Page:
As detailed above, our DE’s are going to be highly agile and quick, reacting off of ball movement. They will key the ball for movement and replace their down hand with their back foot on first indication of movement. At the same time their eyes go to the near lineman’s near hip for a read. They will be benders on zone read or any spread read game with their responsibility being the inside threat. This may be a RB on zone, may be a QB on power read. Our DE always reads the OT’s block after initial ball movement, unless in a change of technique (jet). If the OT base blocks or turns him out he will fight the pressure and is a C Gap responsible force player sometimes or a bender, chasing when play is away or squeeze shoulders square and close inside. Different calls will indicate those change in techniques. More on that shortly.
All DE’s, regardless if they are strong side ($) or weak side (E), will have base rules to bend when reading a down block by the OT, their visual key. Video will follow detailing this technique. We only teach a DL to read and react to five types of blocks. We want them to play as fast as possible and if they have to work and learn more than five we find the thinking slows them down. On all of the following blocks they are to be as physical and fast as possible.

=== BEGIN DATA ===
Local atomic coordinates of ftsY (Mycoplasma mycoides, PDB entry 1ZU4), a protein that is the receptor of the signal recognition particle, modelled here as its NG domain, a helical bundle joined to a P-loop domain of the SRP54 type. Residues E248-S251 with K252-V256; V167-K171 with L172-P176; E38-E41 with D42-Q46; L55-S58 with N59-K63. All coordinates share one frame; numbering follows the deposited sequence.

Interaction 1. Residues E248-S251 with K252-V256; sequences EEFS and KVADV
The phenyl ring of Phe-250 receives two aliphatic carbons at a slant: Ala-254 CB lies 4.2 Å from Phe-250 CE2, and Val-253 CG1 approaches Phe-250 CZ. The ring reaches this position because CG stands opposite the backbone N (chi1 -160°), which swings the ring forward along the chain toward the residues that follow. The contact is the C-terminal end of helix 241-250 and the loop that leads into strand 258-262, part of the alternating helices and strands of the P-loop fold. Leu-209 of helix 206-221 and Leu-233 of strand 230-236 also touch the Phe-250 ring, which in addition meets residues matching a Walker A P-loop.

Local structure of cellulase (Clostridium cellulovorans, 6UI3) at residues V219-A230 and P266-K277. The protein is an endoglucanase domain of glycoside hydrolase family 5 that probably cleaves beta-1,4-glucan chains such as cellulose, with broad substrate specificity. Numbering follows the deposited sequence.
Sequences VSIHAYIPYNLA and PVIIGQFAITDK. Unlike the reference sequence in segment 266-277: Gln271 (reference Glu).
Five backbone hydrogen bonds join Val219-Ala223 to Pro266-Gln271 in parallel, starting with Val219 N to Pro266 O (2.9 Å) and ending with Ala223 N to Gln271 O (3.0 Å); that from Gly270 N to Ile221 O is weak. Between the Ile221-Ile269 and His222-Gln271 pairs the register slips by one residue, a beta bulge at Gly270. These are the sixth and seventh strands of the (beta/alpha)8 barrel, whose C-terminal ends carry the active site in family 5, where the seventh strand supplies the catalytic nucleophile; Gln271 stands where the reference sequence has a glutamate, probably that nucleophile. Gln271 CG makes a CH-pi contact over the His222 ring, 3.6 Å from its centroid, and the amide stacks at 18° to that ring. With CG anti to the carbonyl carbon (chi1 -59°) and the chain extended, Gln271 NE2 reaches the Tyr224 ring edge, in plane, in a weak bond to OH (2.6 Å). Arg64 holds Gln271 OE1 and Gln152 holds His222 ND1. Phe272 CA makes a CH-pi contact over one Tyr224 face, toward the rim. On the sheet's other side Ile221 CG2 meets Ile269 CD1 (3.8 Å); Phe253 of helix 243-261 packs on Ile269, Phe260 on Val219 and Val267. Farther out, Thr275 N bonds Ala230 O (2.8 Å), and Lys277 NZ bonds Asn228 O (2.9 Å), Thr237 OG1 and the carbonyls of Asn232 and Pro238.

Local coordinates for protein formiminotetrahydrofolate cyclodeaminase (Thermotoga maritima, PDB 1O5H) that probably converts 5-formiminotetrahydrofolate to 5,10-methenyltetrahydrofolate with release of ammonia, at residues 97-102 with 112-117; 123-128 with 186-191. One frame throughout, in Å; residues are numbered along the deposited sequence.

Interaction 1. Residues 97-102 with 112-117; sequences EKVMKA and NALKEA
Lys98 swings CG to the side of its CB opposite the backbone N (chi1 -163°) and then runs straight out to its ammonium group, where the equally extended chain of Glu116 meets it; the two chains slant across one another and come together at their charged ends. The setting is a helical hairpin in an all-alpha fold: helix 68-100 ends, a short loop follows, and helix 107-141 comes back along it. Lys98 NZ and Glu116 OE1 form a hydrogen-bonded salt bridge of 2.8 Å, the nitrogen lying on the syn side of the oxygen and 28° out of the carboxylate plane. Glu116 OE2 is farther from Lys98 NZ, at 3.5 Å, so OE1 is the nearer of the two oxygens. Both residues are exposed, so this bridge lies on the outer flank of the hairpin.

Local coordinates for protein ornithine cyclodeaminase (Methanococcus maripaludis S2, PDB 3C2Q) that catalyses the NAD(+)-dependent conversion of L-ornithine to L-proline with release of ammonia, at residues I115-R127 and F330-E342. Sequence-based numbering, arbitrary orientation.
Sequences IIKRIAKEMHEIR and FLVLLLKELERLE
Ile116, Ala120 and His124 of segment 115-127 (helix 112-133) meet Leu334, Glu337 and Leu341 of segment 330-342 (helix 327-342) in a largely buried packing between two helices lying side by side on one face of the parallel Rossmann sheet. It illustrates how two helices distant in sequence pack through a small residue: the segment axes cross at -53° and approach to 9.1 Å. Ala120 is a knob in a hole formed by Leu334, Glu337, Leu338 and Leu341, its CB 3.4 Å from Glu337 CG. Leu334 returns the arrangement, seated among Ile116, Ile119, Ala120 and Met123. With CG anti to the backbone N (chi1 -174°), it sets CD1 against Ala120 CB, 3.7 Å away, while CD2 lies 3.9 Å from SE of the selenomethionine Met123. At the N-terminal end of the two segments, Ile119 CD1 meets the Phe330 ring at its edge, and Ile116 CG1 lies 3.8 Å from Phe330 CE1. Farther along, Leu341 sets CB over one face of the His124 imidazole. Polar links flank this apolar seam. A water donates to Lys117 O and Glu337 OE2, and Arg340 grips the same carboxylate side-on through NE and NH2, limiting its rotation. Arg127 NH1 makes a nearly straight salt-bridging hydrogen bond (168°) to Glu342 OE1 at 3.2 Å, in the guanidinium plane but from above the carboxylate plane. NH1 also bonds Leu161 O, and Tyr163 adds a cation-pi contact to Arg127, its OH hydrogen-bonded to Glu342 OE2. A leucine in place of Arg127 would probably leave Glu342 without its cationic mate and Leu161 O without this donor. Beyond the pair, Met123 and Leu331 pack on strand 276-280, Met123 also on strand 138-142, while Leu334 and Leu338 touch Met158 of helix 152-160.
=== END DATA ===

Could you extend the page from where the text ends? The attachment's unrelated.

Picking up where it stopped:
- Down block away from DL
- Base Block (Either a down block or turn out)
- Double Team
- Reach block
- Pass Block
Each of those blocks require a technique to be used after reading the block of the OT. We spoke briefly about one of those reactions to a down block, which is to bend. I will outline and define three reactions to a down block that our Ends utilize. Bend, Squeeze or Jet technique.
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- The fundamentals of the “bend” technique and why Coach Karafantis will alter the bend technique based on the location of the back and the ability of the QB.
- The fundamentals of the “squeeze” technique and the types of offenses he’ll use it against.
- The fundamentals of the “jet” technique and why it’s used to muddy the read of the QB on RPO concepts.